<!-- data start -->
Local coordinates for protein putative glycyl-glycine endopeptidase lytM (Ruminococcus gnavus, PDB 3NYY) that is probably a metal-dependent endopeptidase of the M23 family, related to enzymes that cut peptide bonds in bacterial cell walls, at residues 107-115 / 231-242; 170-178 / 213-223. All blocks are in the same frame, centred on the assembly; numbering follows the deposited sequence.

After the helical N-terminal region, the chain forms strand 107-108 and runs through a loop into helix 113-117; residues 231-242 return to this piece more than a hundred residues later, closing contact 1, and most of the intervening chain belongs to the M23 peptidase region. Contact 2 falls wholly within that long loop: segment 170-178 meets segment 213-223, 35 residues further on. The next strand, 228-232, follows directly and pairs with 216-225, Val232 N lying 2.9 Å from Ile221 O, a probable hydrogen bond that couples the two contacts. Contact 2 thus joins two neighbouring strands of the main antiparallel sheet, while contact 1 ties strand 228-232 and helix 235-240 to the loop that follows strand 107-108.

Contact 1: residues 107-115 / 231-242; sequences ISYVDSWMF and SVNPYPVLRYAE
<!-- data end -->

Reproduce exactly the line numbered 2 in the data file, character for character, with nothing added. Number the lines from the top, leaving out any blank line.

After the helical N-terminal region, the chain forms strand 107-108 and runs through a loop into helix 113-117; residues 231-242 return to this piece more than a hundred residues later, closing contact 1, and most of the intervening chain belongs to the M23 peptidase region. Contact 2 falls wholly within that long loop: segment 170-178 meets segment 213-223, 35 residues further on. The next strand, 228-232, follows directly and pairs with 216-225, Val232 N lying 2.9 Å from Ile221 O, a probable hydrogen bond that couples the two contacts. Contact 2 thus joins two neighbouring strands of the main antiparallel sheet, while contact 1 ties strand 228-232 and helix 235-240 to the loop that follows strand 107-108.